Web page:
Imposter syndrome refers to a psychological pattern where individuals doubt their accomplishments, fear being exposed as a fraud, and attribute their success to luck or external factors rather than their own abilities. Despite external evidence of competence and achievements, those experiencing imposter syndrome often feel like they don’t deserve their accomplishments and fear being exposed as inadequate.

Several factors can contribute to the development of imposter syndrome:


Perfectionists often set excessively high standards for themselves and believe that anything less than perfection is a failure. As a result, they may discount their achievements and constantly strive for unattainable levels of success, leading to feelings of inadequacy and self-doubt.

Early experiences

Childhood experiences, such as excessive criticism, parental pressure to excel, or a lack of validation, can contribute to the development of imposter syndrome. Children who grow up feeling like their worth is contingent on their achievements may internalise feelings of inadequacy and struggle with self-doubt later in life.

Cultural and societal factors

Societal expectations of success, coupled with cultural attitudes towards achievement and worth, can exacerbate imposter syndrome. In cultures that prioritise individual achievement and competition, individuals may feel pressure to constantly prove themselves and fear falling short of expectations.

Attributional styles

Individuals with imposter syndrome tend to attribute their successes to external factors, such as luck or timing, rather than their own abilities or efforts. They may downplay their achievements and believe that they were merely in the right place at the right time, rather than acknowledging their own skills and hard work.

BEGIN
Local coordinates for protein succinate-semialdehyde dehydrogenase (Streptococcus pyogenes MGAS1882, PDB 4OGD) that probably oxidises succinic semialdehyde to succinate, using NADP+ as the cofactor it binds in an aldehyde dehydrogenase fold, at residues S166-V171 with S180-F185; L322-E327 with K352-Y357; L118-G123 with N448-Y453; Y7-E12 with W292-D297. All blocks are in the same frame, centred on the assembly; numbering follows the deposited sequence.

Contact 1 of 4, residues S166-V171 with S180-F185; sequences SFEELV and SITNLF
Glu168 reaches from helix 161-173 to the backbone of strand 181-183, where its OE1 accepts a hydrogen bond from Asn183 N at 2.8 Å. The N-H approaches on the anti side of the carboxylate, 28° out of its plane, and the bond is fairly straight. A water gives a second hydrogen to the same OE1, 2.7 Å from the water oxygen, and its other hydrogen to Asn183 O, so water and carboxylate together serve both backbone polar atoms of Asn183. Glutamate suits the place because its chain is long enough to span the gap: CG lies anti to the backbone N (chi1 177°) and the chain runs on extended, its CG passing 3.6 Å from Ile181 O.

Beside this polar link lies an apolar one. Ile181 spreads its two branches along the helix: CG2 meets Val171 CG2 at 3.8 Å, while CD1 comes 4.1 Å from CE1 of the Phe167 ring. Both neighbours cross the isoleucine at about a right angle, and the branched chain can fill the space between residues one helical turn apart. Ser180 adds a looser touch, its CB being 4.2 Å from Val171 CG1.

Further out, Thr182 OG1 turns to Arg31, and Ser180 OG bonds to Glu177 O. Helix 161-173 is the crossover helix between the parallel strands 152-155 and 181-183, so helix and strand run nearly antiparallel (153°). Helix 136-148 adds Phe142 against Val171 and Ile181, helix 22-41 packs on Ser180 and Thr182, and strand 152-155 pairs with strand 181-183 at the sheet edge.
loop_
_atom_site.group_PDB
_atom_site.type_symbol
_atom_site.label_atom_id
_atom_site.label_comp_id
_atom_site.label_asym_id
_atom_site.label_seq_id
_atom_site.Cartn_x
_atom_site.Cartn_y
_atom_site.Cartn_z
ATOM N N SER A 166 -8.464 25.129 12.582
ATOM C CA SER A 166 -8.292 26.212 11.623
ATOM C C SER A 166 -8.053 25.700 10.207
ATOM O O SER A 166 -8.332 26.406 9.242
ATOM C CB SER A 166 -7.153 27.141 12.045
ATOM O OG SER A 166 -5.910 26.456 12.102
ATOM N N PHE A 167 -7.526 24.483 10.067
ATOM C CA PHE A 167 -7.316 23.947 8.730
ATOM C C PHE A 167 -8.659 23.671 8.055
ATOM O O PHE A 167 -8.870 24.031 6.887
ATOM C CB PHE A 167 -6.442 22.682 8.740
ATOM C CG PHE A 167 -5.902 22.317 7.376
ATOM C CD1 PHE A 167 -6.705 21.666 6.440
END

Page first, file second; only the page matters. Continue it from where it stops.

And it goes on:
Comparison with others

Constantly comparing oneself to others can fuel feelings of inadequacy and contribute to imposter syndrome. Individuals may perceive their peers as more talented or successful, leading them to question their own abilities and accomplishments.

Counselling when you have imposter syndrome

For overcoming imposter syndrome I integrate person centred counselling and as the decision often stems from a feeling of not good enough, I help you explore where the feeling originally comes from.  By addressing the root cause, by challenging negative thought patterns, with evidence-based information, we can update the subconscious mind from the decision you made as a younger person, (often an infant) that you are good enough and that even though imposter syndrome appeared to protect you at one time, it is now holding you back. Counselling can be a valuable tool in addressing imposter syndrome and fostering a healthier, sustainable sense of self-worth and achievement so that you create a better life for yourself.